It is without ground, that some of the learned have denied the cause of this agony to be the drinking of the cup of wrath holden forth to him by the Father, saying, that the sight of it only and of the peril he saw we were into, was the cause of this heavy exercise: for, the cup was not only shown unto him, and the huge wrath due to our sin set before him that he should see it, and tremble at the apprehension of the danger we were in, but it was poured into him, and not only on him, that he for the sins of his redeemed should suffer it sensibly, and as it were drink it, that the bitterness thereof might affect all the powers of soul and body: for, the Scripture testifies, that not only upon the sight and apprehension of this wrath and curse coming on him, the holy human nature did holily abhor it, but also that he submitted to receive it, upon the consideration of the divine decree and agreement made, upon the price to be paid by him, and that upon the feeling of this wrath this agony in his soul, and bloody sweat of his body, was brought on.

Objection. But, how could the pouring forth of the Fatherís wrath upon his innocent and dear Son consist with his Fatherly love to him?

Answer. Even as the innocency and holiness of Christ could well consist with his taking upon him the punishment of our sins; for, even the wrath of a just man, inflicting capital punishment on a condemned person, put case [suppose] his own child, can well consist with fatherly affection toward the child suffering punishment; therefore it is not to be doubted, but these two can well consist in God, in whom affections do not war one with another, nor fight with reason, as it falleth forth among men; for, the affections ascribed unto God, are effects rather of his holy will toward us, than properly called affections in him; and these effects of Godís will about us, do always tend to our good and blessedness at last, however diverse one from another in themselves.

9. Among the degrees of the sufferings of Christís {46} soul, we may number not only the perturbation of his mind and thoughts, but also the perturbation of his affections, and especially his fear; for, his human nature was like unto ours in all things except sin, and was indeed feared when it saw and felt the wrath of God, lest it should have been swallowed up by it, and of this fear the Apostle (Heb. 5.7,) beareth witness, saying, who in the days of his flesh, when he had offered up prayers and supplications and strong cries and tears, unto him that was able to save him from death, and was heard in that he feared.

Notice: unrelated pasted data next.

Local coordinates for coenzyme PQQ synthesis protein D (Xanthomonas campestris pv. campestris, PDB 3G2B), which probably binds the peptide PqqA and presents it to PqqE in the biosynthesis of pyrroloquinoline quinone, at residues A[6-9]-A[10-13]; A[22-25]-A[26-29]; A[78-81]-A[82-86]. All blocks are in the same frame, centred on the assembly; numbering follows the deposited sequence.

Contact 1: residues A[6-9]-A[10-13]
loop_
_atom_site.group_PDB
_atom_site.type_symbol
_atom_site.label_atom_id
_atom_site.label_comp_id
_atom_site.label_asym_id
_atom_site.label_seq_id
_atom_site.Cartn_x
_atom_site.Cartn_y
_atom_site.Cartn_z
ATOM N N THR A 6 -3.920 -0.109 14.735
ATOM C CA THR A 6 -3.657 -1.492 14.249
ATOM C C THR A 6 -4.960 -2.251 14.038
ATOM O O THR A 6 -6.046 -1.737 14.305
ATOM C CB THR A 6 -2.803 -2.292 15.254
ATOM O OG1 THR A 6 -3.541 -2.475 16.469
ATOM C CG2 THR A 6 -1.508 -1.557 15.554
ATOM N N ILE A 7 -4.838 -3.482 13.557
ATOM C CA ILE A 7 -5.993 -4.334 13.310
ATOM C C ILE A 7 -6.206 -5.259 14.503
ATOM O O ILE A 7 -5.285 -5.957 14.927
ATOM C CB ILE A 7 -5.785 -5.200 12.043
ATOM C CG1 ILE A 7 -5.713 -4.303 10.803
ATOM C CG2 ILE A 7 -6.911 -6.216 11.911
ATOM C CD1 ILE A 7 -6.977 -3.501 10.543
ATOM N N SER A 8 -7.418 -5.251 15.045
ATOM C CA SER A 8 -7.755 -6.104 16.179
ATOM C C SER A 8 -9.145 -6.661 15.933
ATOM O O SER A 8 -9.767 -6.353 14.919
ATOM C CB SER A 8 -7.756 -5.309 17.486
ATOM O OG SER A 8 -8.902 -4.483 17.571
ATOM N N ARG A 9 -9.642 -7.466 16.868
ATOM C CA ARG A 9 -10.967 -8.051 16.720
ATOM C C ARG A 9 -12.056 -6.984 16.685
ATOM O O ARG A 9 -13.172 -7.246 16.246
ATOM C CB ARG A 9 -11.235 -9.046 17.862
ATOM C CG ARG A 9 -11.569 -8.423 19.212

Now, albeit this seemeth the saddest passage of all his sufferings, that he was feared for being swallowed up, yet this his fear is not to be wondered at, nor is it inconsistent with his holiness; for when Christ assumed our nature (as hath been said) he assumed also all the common and sinless infirmities, passions, and perturbations of our nature: Now it is kindly that the creature, at the sight of an angry God should tremble; for, we read, that the rocks and mountains have trembled before God, when he did let forth his terrour; and it is natural to man, at the sight of a terrible object, at the sight of a peril and evil coming upon him, but much more already come upon him (especially if the evil and peril be above all his natural strength) to tremble and fear the worst; and this becometh holy nature very well to fear present death, off-cutting, perdition and swallowing up in the danger, when God appeared angry and was hasting to be avenged on sinners in the person of their Surety, what could the human soul of Christ gather from this terrible sight, but that which sense and reason did teach? In the meantime there was no place here for his doubting of the issue and his escaping from being swallowed up; for, natural fear of the manly nature, arising from the infirmity of the creature, differs very far from the fear arising from the infirmity of faith in Godís faithfulness and power; and natural fear of the worst can very well stand with the strength of faith to overcome the natural fear: for, as {47} the sensitive appetite may abhor a bitter cup of medicine, and cause all the body tremble for fear to take it, while in the mean time, the man by reason is resolved to drink that bitter cup of medicine, because he confidently hopeth to help his health thereby; so natural fear in Christ to taste of the cup of wrath, could very well consist with strong faith and assurance to be delivered therefrom: for, it is very suitable that faith should as far overcome the natural apprehension of sense and reason natural, as reason doth overcome sense in drinking a loathsome and bitter cup of medicine.